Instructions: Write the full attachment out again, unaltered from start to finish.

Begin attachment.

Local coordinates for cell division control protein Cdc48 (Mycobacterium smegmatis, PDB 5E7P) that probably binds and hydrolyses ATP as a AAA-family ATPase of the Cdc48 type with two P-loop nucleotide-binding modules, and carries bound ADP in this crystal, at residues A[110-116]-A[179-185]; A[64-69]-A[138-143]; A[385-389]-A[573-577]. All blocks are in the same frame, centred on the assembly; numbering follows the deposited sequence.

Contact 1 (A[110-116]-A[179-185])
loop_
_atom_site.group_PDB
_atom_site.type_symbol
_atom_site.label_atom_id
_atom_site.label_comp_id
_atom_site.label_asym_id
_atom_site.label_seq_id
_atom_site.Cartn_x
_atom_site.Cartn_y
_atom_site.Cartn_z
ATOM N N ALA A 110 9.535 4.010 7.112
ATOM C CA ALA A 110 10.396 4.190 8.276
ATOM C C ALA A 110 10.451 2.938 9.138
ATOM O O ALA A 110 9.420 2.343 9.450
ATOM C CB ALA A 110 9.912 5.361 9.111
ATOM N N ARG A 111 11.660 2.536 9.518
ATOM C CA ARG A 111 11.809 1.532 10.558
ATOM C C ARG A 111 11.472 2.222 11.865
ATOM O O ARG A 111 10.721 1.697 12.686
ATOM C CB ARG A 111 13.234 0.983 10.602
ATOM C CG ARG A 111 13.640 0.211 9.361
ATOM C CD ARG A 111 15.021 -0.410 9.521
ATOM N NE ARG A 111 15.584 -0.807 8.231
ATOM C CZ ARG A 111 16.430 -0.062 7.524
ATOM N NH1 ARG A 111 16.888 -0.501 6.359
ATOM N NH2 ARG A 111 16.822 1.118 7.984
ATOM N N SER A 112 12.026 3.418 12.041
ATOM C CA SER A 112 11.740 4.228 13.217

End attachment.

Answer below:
Local coordinates for cell division control protein Cdc48 (Mycobacterium smegmatis, PDB 5E7P) that probably binds and hydrolyses ATP as a AAA-family ATPase of the Cdc48 type with two P-loop nucleotide-binding modules, and carries bound ADP in this crystal, at residues A[110-116]-A[179-185]; A[64-69]-A[138-143]; A[385-389]-A[573-577]. All blocks are in the same frame, centred on the assembly; numbering follows the deposited sequence.

Contact 1 (A[110-116]-A[179-185])
loop_
_atom_site.group_PDB
_atom_site.type_symbol
_atom_site.label_atom_id
_atom_site.label_comp_id
_atom_site.label_asym_id
_atom_site.label_seq_id
_atom_site.Cartn_x
_atom_site.Cartn_y
_atom_site.Cartn_z
ATOM N N ALA A 110 9.535 4.010 7.112
ATOM C CA ALA A 110 10.396 4.190 8.276
ATOM C C ALA A 110 10.451 2.938 9.138
ATOM O O ALA A 110 9.420 2.343 9.450
ATOM C CB ALA A 110 9.912 5.361 9.111
ATOM N N ARG A 111 11.660 2.536 9.518
ATOM C CA ARG A 111 11.809 1.532 10.558
ATOM C C ARG A 111 11.472 2.222 11.865
ATOM O O ARG A 111 10.721 1.697 12.686
ATOM C CB ARG A 111 13.234 0.983 10.602
ATOM C CG ARG A 111 13.640 0.211 9.361
ATOM C CD ARG A 111 15.021 -0.410 9.521
ATOM N NE ARG A 111 15.584 -0.807 8.231
ATOM C CZ ARG A 111 16.430 -0.062 7.524
ATOM N NH1 ARG A 111 16.888 -0.501 6.359
ATOM N NH2 ARG A 111 16.822 1.118 7.984
ATOM N N SER A 112 12.026 3.418 12.041
ATOM C CA SER A 112 11.740 4.228 13.217